This morning I lost one of my dearest friends and most important musical role models, and the world lost one of its best composers. Bill Duckworth was diagnosed with pancreas cancer a year ago last February. He got into a state-of-the-art therapy program, and had the disease in remission, and for quite a few months it looked like he was going to beat one of the fastest and most lethal cancers there is (and the same one that killed Morton Feldman). But he finally started having bad reactions to the chemo, and it wore him down. I had heard about a week ago that he had decided to go off chemo, and he went fast after that, slipping away about midnight last night, according to his wife Nora, who called this morning.
I’ve written many, many composer obituaries, but I don’t know if I can do Bill justice, at least not so soon. He was a quietly upbeat character, a Buddhist with a cynical but philosophical approach to life. I thought of him as a classic Capricorn, restrained and a little impenetrable, but mischievous and loyal. He had a tough early life. His father abandoned the family and never wanted anything to do with Bill, and his mother died, of cancer, while he was in high school. He was able to chuckle at adversity, and you got the feeling that whatever happened, he’d seen worse. He got all his degrees in music ed, because he had started out in that major, and (as he told me) it was the late Vietnam era in which, if you changed your major, the government suspected you were trying to extend your education to avoid the draft, so they drafted you. He taught at Bucknell from the mid-1970s on, loved by students (including my son, who studied composition with him), though considered a loose cannon by the administration, who couldn’t seem to deal with their nice young music ed guy becoming a famous composer. Bill gave me advice about surviving academia that I quote to myself every week: “Don’t talk to the adults.” Of the undergrads, he liked to say, “Everything you tell ‘em is news.” He also said “We’re living in strange times” often, the whole 25 years I knew him, a phrase I associate with him. He was just about to retire from teaching when he got the cancer diagnosis.
Bill’s most famous piece is undoubtedly The Time Curve Preludes, and he seemed to always think it was his best as well, along with Cathedral, the huge interactive internet piece he spent his late years on. (Hard to talk so soon about those having been his late years.) The Time Curve Preludes is indeed a wonderful piece (there’s a lovely new recording by pianist Andy Lee on the Irritable Hedgehog label) and one of those pieces in which the way its composer thinks crystallizes and becomes indelible, but I never thought it was fair for Bill to come off as a one-work composer. Later pieces of his, I think, have more depth and dimension: Blue Rhythms, Imaginary Dances, Mysterious Numbers, Simple Songs about Sex and War, Gathering Together/Revolution, and, of course, Southern Harmony, which was kind of the choral companion piece to Time Curve. After he married technology genius Nora Farrell, Bill took on a new life as one of the pioneering internet composers; I wasn’t always tech-savvy enough myself to follow along, but he became famous in Australia and gained a worldwide following. I have frequently described Bill’s music as Mozartean, by which I mean it has a clear right-brain logic that is difficult to pinpoint but easy to hear. If the culture ever changes so that elegant design is once again as highly valued as macho eclecticism, I think it will be realized that Bill is a truly major composer; even as it is, there are many younger composers who think so. As far as I know, I’m the most Duckworth-influenced composer alive. Back when my music was rather impractically caught up in Herculean rhythmic complexity, Bill’s ensemble music gave me a new model for streamlining and spreading out the rhythmic interest for more grateful performability. Several of my pieces (Private Dances, New World Coming, movements of The Planets and Implausible Sketches) were explicit attempts to compete with him on his own territory and learn from him.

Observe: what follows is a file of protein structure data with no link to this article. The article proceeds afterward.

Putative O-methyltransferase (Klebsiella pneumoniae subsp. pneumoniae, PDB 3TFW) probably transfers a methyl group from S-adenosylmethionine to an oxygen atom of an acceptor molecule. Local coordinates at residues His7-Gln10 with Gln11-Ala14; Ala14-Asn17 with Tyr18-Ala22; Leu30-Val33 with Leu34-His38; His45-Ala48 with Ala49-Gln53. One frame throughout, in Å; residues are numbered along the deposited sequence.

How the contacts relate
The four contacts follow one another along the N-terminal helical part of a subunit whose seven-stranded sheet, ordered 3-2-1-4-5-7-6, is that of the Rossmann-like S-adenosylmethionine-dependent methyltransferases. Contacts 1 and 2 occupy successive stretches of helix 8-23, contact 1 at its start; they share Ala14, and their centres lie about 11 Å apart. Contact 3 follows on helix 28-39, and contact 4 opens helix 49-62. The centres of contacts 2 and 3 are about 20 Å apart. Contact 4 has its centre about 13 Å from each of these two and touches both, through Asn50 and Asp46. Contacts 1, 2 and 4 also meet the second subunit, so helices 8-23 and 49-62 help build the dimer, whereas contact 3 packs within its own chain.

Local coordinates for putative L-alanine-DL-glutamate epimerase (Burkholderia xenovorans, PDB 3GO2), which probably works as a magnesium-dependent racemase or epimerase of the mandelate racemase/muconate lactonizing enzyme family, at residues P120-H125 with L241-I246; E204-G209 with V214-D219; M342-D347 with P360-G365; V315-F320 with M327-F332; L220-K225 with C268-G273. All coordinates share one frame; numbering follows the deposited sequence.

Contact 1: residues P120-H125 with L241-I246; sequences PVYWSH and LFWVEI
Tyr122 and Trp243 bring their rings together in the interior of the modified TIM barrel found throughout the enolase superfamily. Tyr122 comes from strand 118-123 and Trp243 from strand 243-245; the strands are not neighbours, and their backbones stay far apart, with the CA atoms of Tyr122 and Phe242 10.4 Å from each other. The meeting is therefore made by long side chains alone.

Bill hired me to teach part-time at Bucknell in 1989; without that early foot in the door, I would almost certainly not be in academia today, because everyone else in that world considered me a dangerous radical. For several years while I was at the Voice Bill and I had lunch at Bennie’s Burritos in the West Village almost every week. That was a fun time. “We’re living in strange times” was the final cadence to many a topic of conversation. Summer of 2011, after his diagnosis, we spent a couple of afternoons together and I recorded some long interviews about his life and music, so that he would have his own input to an eventual biography. We joked about death being the last desperate career move a composer had, because they never seem to take us seriously until we’re dead. After that, as recently as last spring, I really thought he was going to make it and we’d be able to have those lunches again.
Bill worked with Relache in the old days, and we’ll dedicate tonight’s performance of The Planets to him.
The times suddenly seem a lot stranger.